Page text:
My "counselor" said I wasn't cut out for those kinds of classes, that if I attempted them and failed, the total number of attempted/passed tests would go down and I would lower the school's percentage. She also "counseled" me to just not even try to go to college because I wasn't cut out for that either, since apparently a high school GPA is indicative of lifetime success...anyway.

And like Awesomelyglorious said, you don't have to take the class to take the test (it just helps sometimes.) I just circumvented the idiot counselor and talked to the actual teachers instead. While I was failing my regular history course, I was passing the homework assignments and tests of the AP World History class. While I was failing my math class, I was passing the tests in the AP Government class. While I was passing my AP English class, I was also studying for the AP Human Geography (pretty much a sociology class) and passing those tests. So it can be done. When the test results came in, I passed them all; the only 5 was AP English, and only one (World History) was a 3.

So it IS possible, and for me it was worth it. My GPA wasn't high enough for the scores to do much good as far as college was concerned, but man!--was it AWESOME to shove those scores in my "counselor's" face.

If you want to take those classes, then go as high up in the heirarchy as you have to. Maybe contact the collge board. My siblings are homeschooled, and one is taking an AP test in the spring WITHOUT the permission of a school counselor. Go for it!


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dgd1788
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19 Mar 2006, 5:36 am

Awesomelyglorious wrote:
There are many options for colleges, why did you pick Western Michigan? I am just curious.

I am wanting to be a business major



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19 Mar 2006, 9:45 am

You can often take AP classes through a distance course. That is what I'm going to be doing this summer. I'm taking AP World History through the Centre For Talented Development's LearningLinks distance programme. My school doesn't offer AP courses, so this is the only way for me to take them. There are several universities that have distance programmes like this, so you just need to do a bit of searching.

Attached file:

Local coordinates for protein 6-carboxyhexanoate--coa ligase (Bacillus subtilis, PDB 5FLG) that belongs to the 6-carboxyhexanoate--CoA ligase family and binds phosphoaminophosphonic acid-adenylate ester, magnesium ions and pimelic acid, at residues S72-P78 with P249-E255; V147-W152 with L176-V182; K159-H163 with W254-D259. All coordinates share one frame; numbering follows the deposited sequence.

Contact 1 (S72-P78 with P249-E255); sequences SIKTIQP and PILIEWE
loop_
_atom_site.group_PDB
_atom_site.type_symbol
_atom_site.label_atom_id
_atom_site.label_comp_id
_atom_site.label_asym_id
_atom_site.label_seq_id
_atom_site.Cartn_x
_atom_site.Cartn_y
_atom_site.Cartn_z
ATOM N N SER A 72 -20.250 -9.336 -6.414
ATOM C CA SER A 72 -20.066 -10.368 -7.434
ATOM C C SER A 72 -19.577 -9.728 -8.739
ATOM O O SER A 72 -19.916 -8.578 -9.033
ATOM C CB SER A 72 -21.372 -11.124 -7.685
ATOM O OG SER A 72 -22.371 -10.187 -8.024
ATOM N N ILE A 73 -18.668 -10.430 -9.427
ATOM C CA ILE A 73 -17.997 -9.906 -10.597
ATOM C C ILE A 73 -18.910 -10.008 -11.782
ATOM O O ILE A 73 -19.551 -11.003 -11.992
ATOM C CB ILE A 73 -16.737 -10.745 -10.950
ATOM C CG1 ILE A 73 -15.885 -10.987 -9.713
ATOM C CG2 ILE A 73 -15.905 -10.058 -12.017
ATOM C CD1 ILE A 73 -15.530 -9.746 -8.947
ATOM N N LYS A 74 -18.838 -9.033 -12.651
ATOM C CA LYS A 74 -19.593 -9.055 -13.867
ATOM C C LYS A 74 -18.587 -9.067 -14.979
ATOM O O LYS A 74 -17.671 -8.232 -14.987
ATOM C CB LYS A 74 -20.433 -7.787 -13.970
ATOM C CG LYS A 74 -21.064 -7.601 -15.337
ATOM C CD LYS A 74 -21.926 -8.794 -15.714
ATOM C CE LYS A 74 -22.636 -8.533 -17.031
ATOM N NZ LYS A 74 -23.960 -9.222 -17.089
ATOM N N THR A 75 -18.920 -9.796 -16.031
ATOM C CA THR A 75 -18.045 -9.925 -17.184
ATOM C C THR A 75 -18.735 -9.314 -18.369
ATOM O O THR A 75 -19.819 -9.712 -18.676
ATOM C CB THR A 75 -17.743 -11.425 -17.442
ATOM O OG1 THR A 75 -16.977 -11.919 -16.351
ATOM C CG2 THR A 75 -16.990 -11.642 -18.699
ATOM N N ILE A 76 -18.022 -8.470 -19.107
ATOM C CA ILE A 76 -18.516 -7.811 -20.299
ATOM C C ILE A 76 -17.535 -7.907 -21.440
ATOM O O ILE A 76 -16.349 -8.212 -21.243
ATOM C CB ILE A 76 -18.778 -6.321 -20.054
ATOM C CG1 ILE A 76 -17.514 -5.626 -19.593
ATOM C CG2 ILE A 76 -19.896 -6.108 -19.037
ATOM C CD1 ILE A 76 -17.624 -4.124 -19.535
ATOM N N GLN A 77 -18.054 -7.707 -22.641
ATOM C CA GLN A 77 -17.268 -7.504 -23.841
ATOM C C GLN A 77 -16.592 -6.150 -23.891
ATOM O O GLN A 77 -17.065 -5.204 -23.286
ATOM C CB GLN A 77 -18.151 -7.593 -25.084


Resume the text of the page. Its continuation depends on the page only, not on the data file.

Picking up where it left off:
Awesomelyglorious
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19 Mar 2006, 5:27 pm

dgd1788 wrote:
I am wanting to be a business major

Oh ok, yeah, I know of 2 really good business schools in Michigan. Like Michigan State University and University of Michigan Ann-Arbor are both pretty good business schools but they are also both sort of hard to get into, especially University of Michigan Ann-Arbor. However, University of Western Michigan is also a pretty good school too and I have heard that it has many interesting majors there. Western Michigan is the cheaper school and it is easier to get into which is better if you always hated your high school classes and did poorly in them, or if you are a bad test taker or and it even has some benefits for the really good students among us plus there may be locational benefits based on where you live. Meh, just wanted to throw in some stuff. Really though what really matters is what you put into your education.



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20 Mar 2006, 9:16 am

This may be a really odd suggestion, but what about talking to the teacher who teaches the course. See if you can arrange an appointment with them after school or something like that, explain to them exactly why you want to take their class and see if it's okay if you sit in on a lecture or take a quiz or test from that class. Maybe if you do really well, then the teacher can help talk to the counselor and get you into that particular class.

One thing that I have noticed about AS over the years is that if it's not exciting and new information, most people with AS don't want to learn it or pay attention. Another option would be to look into taking classes at a community college during the summer or in the evenings. Some states allow high school students to do this and take classes they need for college credit in high school, though it's mostly public school students and some homeschool students who do this.


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dgd1788
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10 Apr 2006, 9:10 pm

Spriteling wrote: